Whichever reform option the government chooses, additional public spending will be needed to fund it.

After a decade of austerity in public finances, cutting other public services to pay for social care is not feasible or desirable – particularly given the potential funds needed. Additional borrowing could play a part. But increases in tax revenue are likely to be needed.

Policy options often explored to raise additional revenue to fund social care include:

  • increasing general taxation (including from the wealthy)
  • taxing or redirecting spend on older people (eg by extending National Insurance (NI) contributions beyond retirement age)
  • taxing wealth (eg changes to council tax or new forms of tax on people's estates)
  • a hypothecated tax for social care.

Each option has advantages and drawbacks. While the new prime minister has promised tax cuts for higher earners and the current Chancellor has described himself as a 'low tax guy', tax increases would be an obvious route to fund a more generous system. Overall tax revenue in the UK as a share of national income is lower than most other OECD and EU15 countries. And people at the median and top of the UK income distribution pay less income tax than they would if they lived in many other European countries. Taxing wealth would be among the most progressive options, but is not easy politically, as Andy Burnham, a previous health secretary, learnt the hard way when he was accused of proposing a 'death tax'. And while taxing or redirecting spending on older people could help promote intergenerational fairness, this alone would be unlikely to cover the full costs of reform.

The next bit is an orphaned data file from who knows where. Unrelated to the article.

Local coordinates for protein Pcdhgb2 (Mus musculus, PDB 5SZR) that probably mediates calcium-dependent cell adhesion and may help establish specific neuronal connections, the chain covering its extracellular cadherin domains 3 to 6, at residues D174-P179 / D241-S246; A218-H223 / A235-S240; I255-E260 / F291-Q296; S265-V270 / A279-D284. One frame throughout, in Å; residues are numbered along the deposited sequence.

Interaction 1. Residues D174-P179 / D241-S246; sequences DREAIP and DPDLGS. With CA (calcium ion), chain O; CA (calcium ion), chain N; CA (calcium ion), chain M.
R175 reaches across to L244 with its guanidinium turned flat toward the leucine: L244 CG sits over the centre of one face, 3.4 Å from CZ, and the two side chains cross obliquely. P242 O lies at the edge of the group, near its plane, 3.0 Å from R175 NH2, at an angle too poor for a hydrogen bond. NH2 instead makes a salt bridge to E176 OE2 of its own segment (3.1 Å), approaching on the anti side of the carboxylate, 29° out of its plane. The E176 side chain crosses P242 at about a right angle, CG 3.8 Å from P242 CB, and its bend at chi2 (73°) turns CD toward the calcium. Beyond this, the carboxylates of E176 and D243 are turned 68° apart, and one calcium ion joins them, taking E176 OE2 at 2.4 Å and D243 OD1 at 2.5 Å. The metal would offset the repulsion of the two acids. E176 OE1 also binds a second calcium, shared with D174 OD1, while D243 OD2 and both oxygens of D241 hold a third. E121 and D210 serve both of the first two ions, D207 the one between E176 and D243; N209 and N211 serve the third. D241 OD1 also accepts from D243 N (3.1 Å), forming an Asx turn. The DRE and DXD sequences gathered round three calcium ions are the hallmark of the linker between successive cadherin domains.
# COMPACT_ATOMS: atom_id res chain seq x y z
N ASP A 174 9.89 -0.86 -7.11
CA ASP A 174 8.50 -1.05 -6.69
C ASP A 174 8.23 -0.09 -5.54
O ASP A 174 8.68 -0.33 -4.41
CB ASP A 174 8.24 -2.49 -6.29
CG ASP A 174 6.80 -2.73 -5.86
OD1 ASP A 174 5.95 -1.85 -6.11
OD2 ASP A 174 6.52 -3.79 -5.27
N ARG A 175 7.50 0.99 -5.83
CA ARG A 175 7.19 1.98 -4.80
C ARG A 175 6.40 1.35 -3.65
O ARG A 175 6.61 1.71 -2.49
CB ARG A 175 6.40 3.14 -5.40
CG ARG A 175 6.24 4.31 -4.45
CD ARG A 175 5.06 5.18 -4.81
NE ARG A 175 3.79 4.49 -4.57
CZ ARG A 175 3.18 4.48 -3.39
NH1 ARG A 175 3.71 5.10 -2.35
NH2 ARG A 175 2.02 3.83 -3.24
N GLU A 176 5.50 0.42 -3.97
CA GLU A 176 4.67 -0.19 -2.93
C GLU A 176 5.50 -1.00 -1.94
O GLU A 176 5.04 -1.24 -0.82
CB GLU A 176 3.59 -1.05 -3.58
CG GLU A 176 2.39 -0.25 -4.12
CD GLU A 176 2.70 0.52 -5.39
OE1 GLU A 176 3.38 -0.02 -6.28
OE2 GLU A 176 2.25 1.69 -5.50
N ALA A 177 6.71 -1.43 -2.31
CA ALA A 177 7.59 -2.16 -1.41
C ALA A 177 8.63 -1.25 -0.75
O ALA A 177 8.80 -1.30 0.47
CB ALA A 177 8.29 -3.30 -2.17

Some form of new hypothecated tax – a tax for social care – might generate support from the public. But the idea is a dud in policy terms, as the tax take would rise and fall with the economy, not changes in social care need or demand. A 'soft' kind of hypothecation, where the money raised is not actually ring-fenced in practice – like Labour's 2002 promise to increase NI to fund the NHS – could be used to sell tax increases via other options instead. Though politicians should also consider the risk that an unpopular tax linked directly to social care reform could – as we've seen in the past – help sink the policy proposal it aimed to fund.

Ultimately, the right approach depends on policy choices and trade-offs – for example, on the relative contribution of working age and older people towards paying for care. It also depends on the type of reform pursued. Given that any reform option is likely to be more regressive than the current system (where limited resources are targeted towards people with the lowest means), more progressive options could be explored for raising revenue to pay for it.

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